Delta's website also states, "Visitors holding passports containing any Israeli visa or stamp could be refused entry."

Obama_muslim.jpgAt Jihad Watch, the dispute was spelled out in a statement attributed to Detroit rabbi Jason Miller: "The issue here is one of principle. Delta isn't being forced to include Saudi Arabian Airlines into its SkyTeam Alliance. In fact, Delta could stand on principle and refuse to include Saudi Arabian."

WND reported earlier the issue first was presented to Congress, the public and others by talk radio host and former U.S. Rep. Fred Grandy, whose engaged in his own battle against discrimination when his former radio station demanded he tone down criticism of Islam on his program. He then left the station.

Grandy and "Mrs. Fred," – Catherine – were interviewed by Talk 1200 show host Jeff Katz about the controversy, which was described as "outrageous."

Their conversation has been posted online as well as embedded:

"Creeping Shariah? Now [it is] jetspeed Shariah. Hat's off to Delta. It looks like Delta will be the first Shariah-compliant airline in the United States," Catherine Grandy said.

Katz noted, "As a Jewish man, I might not be able to fly on Delta Air Lines in the future."

Fred Grandy told Katz that he spent time in Washington briefing members of Congress and other policy makers "on this kind of threat."

"This creeping Shariah, economic jihad, gets you everywhere you turn," Catherine Grandy said. "This is just not right. I'm sure this will be tested."

Fred Grandy said there were several questions raised by the controversy, including would passengers continue to fly on Delta, what should the government do and the advance of Shariah in the United States.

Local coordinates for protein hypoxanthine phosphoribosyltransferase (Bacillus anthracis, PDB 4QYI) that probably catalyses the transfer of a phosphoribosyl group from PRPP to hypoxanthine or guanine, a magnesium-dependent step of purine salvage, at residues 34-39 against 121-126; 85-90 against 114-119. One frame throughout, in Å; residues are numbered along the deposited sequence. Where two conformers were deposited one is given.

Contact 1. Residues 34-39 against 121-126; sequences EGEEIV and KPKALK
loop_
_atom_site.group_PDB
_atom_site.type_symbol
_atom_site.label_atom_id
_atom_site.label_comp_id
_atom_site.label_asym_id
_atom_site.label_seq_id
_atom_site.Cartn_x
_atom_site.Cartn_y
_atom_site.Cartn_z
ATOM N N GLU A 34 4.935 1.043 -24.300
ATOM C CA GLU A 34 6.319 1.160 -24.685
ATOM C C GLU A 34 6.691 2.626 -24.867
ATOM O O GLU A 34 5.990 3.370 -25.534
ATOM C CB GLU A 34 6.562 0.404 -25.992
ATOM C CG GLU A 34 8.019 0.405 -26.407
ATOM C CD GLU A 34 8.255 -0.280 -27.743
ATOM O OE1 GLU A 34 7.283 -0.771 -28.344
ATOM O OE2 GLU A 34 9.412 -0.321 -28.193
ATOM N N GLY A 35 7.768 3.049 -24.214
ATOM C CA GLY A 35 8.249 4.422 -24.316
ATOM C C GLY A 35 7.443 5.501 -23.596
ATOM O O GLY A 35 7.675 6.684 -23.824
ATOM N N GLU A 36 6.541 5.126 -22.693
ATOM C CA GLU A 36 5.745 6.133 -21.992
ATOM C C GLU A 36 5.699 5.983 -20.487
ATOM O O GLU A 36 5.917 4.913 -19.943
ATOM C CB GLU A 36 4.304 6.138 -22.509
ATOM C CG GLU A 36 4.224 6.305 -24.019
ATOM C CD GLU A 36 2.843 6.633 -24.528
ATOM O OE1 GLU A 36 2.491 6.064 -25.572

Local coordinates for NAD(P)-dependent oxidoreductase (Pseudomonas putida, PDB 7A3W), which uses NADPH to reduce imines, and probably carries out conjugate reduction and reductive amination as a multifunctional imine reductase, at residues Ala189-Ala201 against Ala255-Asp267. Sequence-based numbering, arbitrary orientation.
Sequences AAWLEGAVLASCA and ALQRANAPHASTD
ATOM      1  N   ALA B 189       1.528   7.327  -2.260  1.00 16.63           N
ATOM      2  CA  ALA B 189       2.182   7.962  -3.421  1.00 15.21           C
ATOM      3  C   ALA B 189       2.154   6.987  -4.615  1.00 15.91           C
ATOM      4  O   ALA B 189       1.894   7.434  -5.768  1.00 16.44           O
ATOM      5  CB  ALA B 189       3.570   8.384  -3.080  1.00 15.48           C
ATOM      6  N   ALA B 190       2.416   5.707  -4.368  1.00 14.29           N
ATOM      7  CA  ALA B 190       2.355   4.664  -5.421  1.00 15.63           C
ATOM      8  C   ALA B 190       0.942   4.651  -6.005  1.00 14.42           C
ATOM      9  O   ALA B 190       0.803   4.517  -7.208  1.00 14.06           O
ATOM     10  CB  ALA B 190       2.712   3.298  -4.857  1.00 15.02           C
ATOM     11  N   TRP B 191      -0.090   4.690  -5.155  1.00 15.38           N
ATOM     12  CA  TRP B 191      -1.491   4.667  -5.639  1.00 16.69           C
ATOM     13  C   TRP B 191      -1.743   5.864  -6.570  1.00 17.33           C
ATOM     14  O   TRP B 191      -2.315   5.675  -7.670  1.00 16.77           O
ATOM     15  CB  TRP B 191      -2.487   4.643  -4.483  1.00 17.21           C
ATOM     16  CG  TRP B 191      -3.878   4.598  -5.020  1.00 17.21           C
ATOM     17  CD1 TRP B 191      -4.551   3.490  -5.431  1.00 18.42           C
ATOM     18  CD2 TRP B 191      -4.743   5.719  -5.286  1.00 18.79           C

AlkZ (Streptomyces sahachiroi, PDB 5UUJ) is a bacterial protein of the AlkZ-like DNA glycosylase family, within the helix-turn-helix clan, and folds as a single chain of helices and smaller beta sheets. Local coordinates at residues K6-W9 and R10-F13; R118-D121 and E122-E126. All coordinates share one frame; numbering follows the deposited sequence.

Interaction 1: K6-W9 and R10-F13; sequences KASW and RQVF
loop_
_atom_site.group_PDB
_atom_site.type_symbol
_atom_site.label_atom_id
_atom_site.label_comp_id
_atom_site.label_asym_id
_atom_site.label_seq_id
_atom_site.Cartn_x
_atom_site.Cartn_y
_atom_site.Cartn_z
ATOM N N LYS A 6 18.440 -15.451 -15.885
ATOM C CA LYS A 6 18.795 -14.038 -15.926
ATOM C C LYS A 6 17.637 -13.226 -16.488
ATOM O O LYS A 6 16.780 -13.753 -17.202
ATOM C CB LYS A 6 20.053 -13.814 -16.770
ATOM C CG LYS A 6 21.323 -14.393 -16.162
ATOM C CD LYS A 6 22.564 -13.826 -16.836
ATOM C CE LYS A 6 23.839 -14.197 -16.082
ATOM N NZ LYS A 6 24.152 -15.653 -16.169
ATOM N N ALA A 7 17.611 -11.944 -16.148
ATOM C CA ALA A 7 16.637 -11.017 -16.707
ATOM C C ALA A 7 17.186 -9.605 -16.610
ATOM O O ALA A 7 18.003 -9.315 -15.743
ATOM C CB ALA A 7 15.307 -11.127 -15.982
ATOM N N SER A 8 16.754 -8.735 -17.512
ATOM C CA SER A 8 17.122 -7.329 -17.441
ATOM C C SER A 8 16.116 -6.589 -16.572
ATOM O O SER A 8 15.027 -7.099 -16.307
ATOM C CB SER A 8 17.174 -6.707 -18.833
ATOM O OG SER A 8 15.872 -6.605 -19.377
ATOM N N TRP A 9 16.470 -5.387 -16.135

"If this isn't one landing strip at a time, I don't know what is," he said.

The challenge to Delta was raised by Lovitky, who told WND that he personally brought up the issue with the Delta CEO Richard Anderson when he discovered the plan while making travel arrangements. He said Anderson didn't respond, but Kathy M. Johnston, a coordinator for the airline's "Customer Care" did write a letter.

She blamed the plan to discriminate on Saudi Arabian requirements and said Lovitky should consult the State Department.

"Delta must also comply with all applicable laws in every country it serves and by the same token passengers are responsible to obtain the necessary travel documents required for entry into another country prior to their day of travel," she wrote. "If a passenger travels without proper documents, the passenger may be denied entry into that country and our airline may be fined. Delta assumes responsibility for ensuring that each passenger boarding our aircraft has the proper documents for travel to their ticketed destination."

Lovitky told WND that whatever discrimination the Saudis choose to enforce in their nation, it becomes a problem when Delta applies it to American citizens on American soil.

"Delta Air Lines acted in a purely voluntary manner in agreeing to this alliance with Saudi Airlines," he wrote in a letter asking the Delta board to act on the matter. "Accordingly, Delta has made itself responsible for ensuring that passengers on any flight jointly operated with Saudi Airlines will not be subject to discrimination on the basis of their gender, religion, or any other inappropriate grounds."

062211grandy2.jpgRestrictions could include clothing requirements for women and banning passengers from "carrying and reading religious literature of their choice."

"This includes, but is not limited to, both Christian and Jewish sacred texts, such as the Old Testament and the New Testament, as well as any objects that reflect their religion, such as a cross necklace," Lovitky said.

"You can imagine how foreign it is to our values as Americans," he told WND. "To adhere to restrictions of this nature is extremely burdensome.

"This needs to be addressed in a way which is consistent with our Western values," he said.

"I urge Delta to shun any reciprocal travel arrangements with Saudi Arabian Airlines until the government of Saudi Arabia provides assurances that persons who acknowledge being Jewish on their visa applications will be granted visas."

He also was upset that Delta's response to a followup letter was to say, "we respectfully consider this matter closed and we will not be responding to this matter again."